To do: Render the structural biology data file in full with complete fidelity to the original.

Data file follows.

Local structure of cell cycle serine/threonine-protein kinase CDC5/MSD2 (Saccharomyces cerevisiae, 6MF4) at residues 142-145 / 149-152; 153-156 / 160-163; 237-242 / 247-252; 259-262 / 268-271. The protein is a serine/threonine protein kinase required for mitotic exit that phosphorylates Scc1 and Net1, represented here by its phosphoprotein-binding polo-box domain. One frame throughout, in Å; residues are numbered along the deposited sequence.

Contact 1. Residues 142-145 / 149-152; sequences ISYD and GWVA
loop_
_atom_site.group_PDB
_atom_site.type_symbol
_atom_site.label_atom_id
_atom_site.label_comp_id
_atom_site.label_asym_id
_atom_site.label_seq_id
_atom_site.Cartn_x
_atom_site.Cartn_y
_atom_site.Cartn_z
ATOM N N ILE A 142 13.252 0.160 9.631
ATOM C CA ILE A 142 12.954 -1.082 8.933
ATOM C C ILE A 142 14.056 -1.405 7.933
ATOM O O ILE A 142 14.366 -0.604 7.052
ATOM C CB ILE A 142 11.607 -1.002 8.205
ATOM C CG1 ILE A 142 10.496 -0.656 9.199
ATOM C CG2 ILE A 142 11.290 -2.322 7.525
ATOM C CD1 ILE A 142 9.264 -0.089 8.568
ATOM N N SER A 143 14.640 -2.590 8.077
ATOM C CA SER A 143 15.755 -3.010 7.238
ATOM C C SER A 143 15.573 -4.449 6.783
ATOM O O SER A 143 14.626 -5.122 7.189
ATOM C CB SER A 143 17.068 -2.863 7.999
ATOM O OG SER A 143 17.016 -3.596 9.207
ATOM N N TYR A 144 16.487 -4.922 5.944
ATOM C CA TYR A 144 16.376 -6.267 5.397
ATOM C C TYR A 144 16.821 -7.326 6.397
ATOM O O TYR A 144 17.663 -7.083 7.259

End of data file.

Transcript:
Local structure of cell cycle serine/threonine-protein kinase CDC5/MSD2 (Saccharomyces cerevisiae, 6MF4) at residues 142-145 / 149-152; 153-156 / 160-163; 237-242 / 247-252; 259-262 / 268-271. The protein is a serine/threonine protein kinase required for mitotic exit that phosphorylates Scc1 and Net1, represented here by its phosphoprotein-binding polo-box domain. One frame throughout, in Å; residues are numbered along the deposited sequence.

Contact 1. Residues 142-145 / 149-152; sequences ISYD and GWVA
loop_
_atom_site.group_PDB
_atom_site.type_symbol
_atom_site.label_atom_id
_atom_site.label_comp_id
_atom_site.label_asym_id
_atom_site.label_seq_id
_atom_site.Cartn_x
_atom_site.Cartn_y
_atom_site.Cartn_z
ATOM N N ILE A 142 13.252 0.160 9.631
ATOM C CA ILE A 142 12.954 -1.082 8.933
ATOM C C ILE A 142 14.056 -1.405 7.933
ATOM O O ILE A 142 14.366 -0.604 7.052
ATOM C CB ILE A 142 11.607 -1.002 8.205
ATOM C CG1 ILE A 142 10.496 -0.656 9.199
ATOM C CG2 ILE A 142 11.290 -2.322 7.525
ATOM C CD1 ILE A 142 9.264 -0.089 8.568
ATOM N N SER A 143 14.640 -2.590 8.077
ATOM C CA SER A 143 15.755 -3.010 7.238
ATOM C C SER A 143 15.573 -4.449 6.783
ATOM O O SER A 143 14.626 -5.122 7.189
ATOM C CB SER A 143 17.068 -2.863 7.999
ATOM O OG SER A 143 17.016 -3.596 9.207
ATOM N N TYR A 144 16.487 -4.922 5.944
ATOM C CA TYR A 144 16.376 -6.267 5.397
ATOM C C TYR A 144 16.821 -7.326 6.397
ATOM O O TYR A 144 17.663 -7.083 7.259